When I had finished dissecting most of the arm and hand, I had a set of rough draft sketches to turn into final drafts. I redrew each drawing on larger paper and colored the new drawings with colored pencils. To make digital versions of the diagrams, I scanned the drawings and used the GNU Image Manipulation Program to fix margins and erase blemishes. Finally, I presented my work at NIU, at both the Phi Sigma Research Symposium and at the Undergraduate Research and Artistry Day poster shows. I enjoyed teaching the attendees everything I had learned about how the arm works. At URAD, my project won second place out of fourteen exhibits (NIU “URAD and CES Winners Announced.”)
THE DRAWING PROCESS:
Before starting the atlas project, I had never made scientific illustrations and had not taken any illustration courses at NIU. My artistic education was mainly from drawing for fun and taking public school art classes prior to college. Other than confirming the labels with Dr. Olson, I worked on the atlas diagrams independently.
I used photos taken in the lab as references for my color palette, which was meant to be realistic but still simple to understand. Hence, the atlas colors were bolder and more diverse than in the actual arm, where arteries and vessels were the same colors and everything turned more orange over time. The nails were colored to match the cadaver’s nails, which were, in fact, dark magenta. See the final Forearm Atlas diagrams: Flexor Compartment Layers 1-3, Flexors in the Palm, Extensor Compartment Layer 1, and Lateral View: Extensors.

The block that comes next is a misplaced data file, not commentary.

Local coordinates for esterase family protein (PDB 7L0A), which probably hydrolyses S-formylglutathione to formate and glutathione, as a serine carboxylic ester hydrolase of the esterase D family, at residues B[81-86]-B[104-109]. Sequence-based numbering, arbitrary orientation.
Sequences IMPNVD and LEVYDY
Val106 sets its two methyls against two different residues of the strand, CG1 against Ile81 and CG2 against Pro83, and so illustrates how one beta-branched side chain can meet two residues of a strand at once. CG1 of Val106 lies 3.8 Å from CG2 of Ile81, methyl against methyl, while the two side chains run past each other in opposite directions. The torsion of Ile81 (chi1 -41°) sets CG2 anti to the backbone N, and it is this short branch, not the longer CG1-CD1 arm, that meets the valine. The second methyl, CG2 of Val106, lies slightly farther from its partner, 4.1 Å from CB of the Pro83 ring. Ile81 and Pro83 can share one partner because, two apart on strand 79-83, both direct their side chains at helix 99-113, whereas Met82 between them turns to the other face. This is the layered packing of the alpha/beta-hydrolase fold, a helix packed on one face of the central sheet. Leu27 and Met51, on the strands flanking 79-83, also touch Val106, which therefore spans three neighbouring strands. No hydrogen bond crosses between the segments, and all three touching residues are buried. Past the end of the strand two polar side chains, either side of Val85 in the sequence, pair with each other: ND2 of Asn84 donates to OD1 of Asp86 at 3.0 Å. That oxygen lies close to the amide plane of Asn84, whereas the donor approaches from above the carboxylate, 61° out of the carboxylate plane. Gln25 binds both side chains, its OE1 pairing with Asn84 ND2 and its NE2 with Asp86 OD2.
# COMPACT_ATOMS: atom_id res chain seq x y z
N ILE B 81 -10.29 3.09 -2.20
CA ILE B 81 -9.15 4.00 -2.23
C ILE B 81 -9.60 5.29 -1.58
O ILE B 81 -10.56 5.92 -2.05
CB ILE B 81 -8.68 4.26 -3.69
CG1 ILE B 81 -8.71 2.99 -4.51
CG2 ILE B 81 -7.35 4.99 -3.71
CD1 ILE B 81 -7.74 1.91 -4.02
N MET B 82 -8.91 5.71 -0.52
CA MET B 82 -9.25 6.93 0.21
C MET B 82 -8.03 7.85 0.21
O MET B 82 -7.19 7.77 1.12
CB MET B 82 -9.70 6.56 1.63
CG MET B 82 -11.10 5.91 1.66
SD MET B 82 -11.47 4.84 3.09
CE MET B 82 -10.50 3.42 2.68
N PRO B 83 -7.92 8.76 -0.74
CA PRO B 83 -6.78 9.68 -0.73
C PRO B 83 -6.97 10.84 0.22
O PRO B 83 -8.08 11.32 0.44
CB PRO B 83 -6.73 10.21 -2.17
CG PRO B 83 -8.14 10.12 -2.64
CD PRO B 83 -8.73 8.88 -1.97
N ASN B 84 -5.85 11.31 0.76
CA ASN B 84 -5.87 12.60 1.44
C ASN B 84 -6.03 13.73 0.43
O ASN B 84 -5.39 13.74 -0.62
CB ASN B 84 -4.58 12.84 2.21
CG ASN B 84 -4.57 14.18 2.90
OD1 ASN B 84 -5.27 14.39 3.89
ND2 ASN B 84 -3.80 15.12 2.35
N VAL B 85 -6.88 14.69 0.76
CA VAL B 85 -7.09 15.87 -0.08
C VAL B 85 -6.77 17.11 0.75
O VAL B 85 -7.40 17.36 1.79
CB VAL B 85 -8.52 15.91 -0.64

Other students could benefit from drawing their own diagrams of their dissections. Doing so would help them memorize the names, locations and relationships between structures. While drawing, students might come up with deeper questions about how the body works, like I did during my project. Students could trade drawings and give each other feedback about the clarity of the diagrams. Students would be reminded to focus their critiques on legibility and accuracy rather than on aesthetic appeal. By making their diagrams understandable to others, students would improve at teaching and communicating. Ideally, they would also have fun improving their drawing skills.
Thank you to HAPS for the Student Grant, and thanks to NIU’s Office of Student Engagement for providing me a grant from the Student Engagement Fund. This project was supported by the Body Donation Program at Northern Illinois University, supervised by Dr. Daniel Olson, Director of the Anatomy Laboratory, which ensured the proper and respectful handling and disposal of the tissues used in this project.
Schuenke, Michael, et al. Atlas of Anatomy. Second ed., New York, New York, Thieme Medical Publishers, Inc., 2012.
Eliya Baker graduated from Northern Illinois University with a B.S. in Premed Biology and minors in Psychology and Chemistry. She is not formally trained in art, but enjoys making art as a hobby. Her teacher and lab instructor is Dr. Daniel R. Olson Ed.D., the Director of the Anatomy Laboratory at NIU.